The Iranian-born woman who injured three people at YouTube headquarters in San Bruno, Calif. Tuesday used a legally purchased and registered Smith & Wesson 9mm, according to police.
Nasim Aghdam visited a nearby gun range before the attack, which was motivated by her belief that YouTube had unfairly reduced audience engagement with her videos, many of which focused on animal rights and veganism.
“We know she was upset with YouTube, and now we’ve determined that was the motive,” San Bruno police chief Ed Barberini told reporters Wednesday.
Under California law, Aghdam, 38, would have been required to undergo a background check and wait ten days before purchasing the gun.
California, which has some of the most stringent gun laws in the country, also bans the sale of “assault weapons,” requires gun owners to obtain a government-issued firearm-safety certificate, and subjects concealed-carry-permit applicants to a “good cause” standard.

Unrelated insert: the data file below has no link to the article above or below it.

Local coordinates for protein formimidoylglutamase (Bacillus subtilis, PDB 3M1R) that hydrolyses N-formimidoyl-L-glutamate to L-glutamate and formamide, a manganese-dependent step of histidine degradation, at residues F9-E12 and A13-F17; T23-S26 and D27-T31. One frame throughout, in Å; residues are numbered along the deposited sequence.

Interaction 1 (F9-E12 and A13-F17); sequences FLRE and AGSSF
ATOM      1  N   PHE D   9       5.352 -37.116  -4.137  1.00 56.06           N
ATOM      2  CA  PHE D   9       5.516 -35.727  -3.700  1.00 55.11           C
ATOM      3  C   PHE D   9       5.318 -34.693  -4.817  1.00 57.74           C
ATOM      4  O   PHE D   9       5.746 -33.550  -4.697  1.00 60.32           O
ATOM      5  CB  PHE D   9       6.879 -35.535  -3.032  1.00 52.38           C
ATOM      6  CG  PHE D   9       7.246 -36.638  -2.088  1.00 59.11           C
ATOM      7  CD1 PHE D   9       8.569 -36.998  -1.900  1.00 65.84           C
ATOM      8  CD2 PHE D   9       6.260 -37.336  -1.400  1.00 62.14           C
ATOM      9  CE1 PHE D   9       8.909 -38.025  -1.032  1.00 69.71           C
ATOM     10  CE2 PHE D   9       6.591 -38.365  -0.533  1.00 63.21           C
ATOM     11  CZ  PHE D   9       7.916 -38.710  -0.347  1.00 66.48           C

The recent attack is just the latest in a string of high-profile mass shootings in the Golden State. Albert Wong shot and killed three people in March at a Veterans Home in Yountville. Prior to that, two Islamic extremists killed 14 of their coworkers at a San Bernadino County building in December, 2015; and, in March, 2014, a 22-year-old man killed six people and himself less than a month after police visited his Isla Vista apartment to ask about a series of threatening YouTube videos.